Welcome to NewsFeed’s weekly highlight of our vocabulary — including useful, new, hilarious and surprising words (as well as some that are just fun to roll off the old tongue).
Fusion word of the week: hacktivist
Fusion words, those made by mending parts of two different words together, are typically groan-inspiring. (See: edutainment.) Hacktivist is a blend of hacker and activist that is used to describe techies who will hack to make a point rather than, say, steal identities. Hacktivist group Anonymous took on the San Francisco metro authority this week to support free speech—by publishing customer information on the authority’s website. Zing?
For your reference: Hacktivist was featured on Newswordy, a site that highlights uses, and misuses, of media buzzwords. Recent words have included submissive—courtesy of Michele Bachmann, coddling—courtesy of bazillionaire Warren Buffet, and mollify—courtesy of Molly Ringwald. (Okay, okay. Eric Cantor.)
Storm speak: gustnado
Officials are still investigating what might have contributed to a deadly stage collapse this past weekend at the Indiana State Fair. One indisputable factor was a 60- to 70-mph wind that hit, and AccuWeather is now saying it could have been a gustnado (pronounced guhst-NAY-do). They describe a gustnado in a video as a “stepbrother” of a tornado, a brief wind that swirls from 30 to 300 feet on the edge of a thunderstorm.
More on the storms: Last month, a “haboob,” or dust storm, hit areas of Phoenix and generated plenty of interest in the term itself. Haboob, the Oxford English Dictionary explains, comes from the Arabic word habub, meaning “blowing furiously.” Such storms can be violent and serious, but the term certainly does sound hilarious, like what you’d call a big dork if you lived in the Middle East. “Oh, he’s such a haboob.”
Euphemism of the week: avoirdupois
New York Times columnist Ross Douthat called for New Jersey Gov. Chris Christie to get into the presidential race, though he noted Christie’s weaknesses: “the brevity of his gubernatorial experience, the fact that he’s more moderate than his party’s base, and the fact that it’s been a hundred years since America elected a president with his avoirdupois.” Avoirdupois comes from the Old French aveir de peis, meaning “goods of weight,” and it can refer to general heaviness. Christie himself was more direct after recently being hospitalized: “I weigh too much because I eat too much.”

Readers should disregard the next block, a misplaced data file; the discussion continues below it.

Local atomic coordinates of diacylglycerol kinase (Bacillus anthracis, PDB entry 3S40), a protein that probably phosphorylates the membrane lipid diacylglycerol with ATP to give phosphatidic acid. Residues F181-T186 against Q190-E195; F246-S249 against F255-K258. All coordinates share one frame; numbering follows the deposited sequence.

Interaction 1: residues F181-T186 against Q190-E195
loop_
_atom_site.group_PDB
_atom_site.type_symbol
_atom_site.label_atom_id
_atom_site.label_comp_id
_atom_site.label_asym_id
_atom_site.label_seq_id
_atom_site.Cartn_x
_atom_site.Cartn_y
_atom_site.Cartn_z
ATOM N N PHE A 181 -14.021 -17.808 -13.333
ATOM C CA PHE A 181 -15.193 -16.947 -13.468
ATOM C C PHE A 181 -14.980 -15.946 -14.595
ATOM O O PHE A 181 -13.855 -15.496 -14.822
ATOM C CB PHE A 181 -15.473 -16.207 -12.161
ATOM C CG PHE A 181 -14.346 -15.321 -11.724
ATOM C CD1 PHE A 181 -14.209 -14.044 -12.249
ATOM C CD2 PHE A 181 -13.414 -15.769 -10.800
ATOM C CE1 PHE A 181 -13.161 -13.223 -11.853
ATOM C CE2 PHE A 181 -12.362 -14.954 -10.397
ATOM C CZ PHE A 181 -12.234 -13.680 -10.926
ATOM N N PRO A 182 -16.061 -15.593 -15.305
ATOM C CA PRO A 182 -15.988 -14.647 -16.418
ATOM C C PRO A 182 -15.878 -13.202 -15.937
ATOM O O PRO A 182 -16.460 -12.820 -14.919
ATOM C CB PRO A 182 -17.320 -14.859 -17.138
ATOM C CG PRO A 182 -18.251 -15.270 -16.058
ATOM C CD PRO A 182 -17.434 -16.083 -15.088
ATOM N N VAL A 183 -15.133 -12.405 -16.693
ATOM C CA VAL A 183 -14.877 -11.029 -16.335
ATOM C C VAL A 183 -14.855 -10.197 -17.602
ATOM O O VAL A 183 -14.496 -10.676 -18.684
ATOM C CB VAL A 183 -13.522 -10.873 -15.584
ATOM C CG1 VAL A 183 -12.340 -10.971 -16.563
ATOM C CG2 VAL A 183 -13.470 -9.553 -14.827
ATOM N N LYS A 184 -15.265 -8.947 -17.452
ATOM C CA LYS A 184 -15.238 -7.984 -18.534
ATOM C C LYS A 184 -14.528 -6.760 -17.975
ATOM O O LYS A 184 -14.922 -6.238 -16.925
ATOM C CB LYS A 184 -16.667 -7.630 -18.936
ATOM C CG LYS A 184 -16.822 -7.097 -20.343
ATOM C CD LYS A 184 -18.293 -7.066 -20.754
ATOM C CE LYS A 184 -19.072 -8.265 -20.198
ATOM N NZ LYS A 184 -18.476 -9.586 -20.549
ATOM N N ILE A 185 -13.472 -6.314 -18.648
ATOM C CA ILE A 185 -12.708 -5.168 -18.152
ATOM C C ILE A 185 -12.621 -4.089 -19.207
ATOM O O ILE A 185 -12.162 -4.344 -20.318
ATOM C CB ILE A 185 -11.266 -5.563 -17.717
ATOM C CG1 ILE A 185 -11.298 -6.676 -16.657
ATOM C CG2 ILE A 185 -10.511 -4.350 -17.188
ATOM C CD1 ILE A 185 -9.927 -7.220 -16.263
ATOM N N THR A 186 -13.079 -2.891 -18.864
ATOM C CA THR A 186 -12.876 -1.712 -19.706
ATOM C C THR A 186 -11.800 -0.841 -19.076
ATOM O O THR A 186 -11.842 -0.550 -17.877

More prevaricating: Abercrombie & Fitch announced yesterday that they offered Mike “The Situation” Sorrentino and the producers of his reality show Jersey Shore a “substantial payment” for him to stop wearing their brand. Their rather feckless explanation was that the show is contrary to their “aspirational nature,” which leaves room to suppose they’d be okay with The Situation wearing their clothes if he, say, pursued a master’s degree.
Conversation classifier: medium talk
In the most recent episode of Curb Your Enthusiasm, Larry David’s socially awkward character attends a dinner party and asks a man sitting next to him how his marriage is. The man is taken back by this rather personal question from someone he just met. Larry calmly explains that he was simply trying “to elevate small talk to medium talk.” Meaning conversation of a semi-personal nature, somewhere between pleasantries and prying.
Language labels: Another conversation term cropped up as the #1 user-submitted word on Merriam-Webster’s list. They define a “humble brag” as “a statement that conveys false humility: a brag couched in self-deprecation.” It became popular through a Twitter account of the same name. On NBC comedy 30 Rock, a self-involved actress gives this another name: a backdoor brag. “It’s sneaking something wonderful about yourself into everyday conversation,” she explains. “Like when I tell people it’s hard for me to watch American Idol … because I have perfect pitch.”